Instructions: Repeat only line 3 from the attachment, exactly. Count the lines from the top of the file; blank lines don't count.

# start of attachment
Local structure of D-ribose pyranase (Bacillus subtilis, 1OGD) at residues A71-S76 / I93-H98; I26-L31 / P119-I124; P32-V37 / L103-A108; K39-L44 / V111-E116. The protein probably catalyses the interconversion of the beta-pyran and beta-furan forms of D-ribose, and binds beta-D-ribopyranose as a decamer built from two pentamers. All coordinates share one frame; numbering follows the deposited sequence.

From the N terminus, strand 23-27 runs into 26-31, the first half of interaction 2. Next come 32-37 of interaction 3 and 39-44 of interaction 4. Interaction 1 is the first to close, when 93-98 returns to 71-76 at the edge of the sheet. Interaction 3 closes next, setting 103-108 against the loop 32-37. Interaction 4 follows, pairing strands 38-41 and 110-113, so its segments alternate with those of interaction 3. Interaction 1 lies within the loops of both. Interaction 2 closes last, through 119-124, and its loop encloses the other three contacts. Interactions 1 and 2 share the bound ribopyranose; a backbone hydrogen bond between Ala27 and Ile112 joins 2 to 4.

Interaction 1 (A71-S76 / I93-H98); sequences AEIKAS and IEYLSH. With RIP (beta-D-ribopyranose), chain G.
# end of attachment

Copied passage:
Interaction 1 (A71-S76 / I93-H98); sequences AEIKAS and IEYLSH. With RIP (beta-D-ribopyranose), chain G.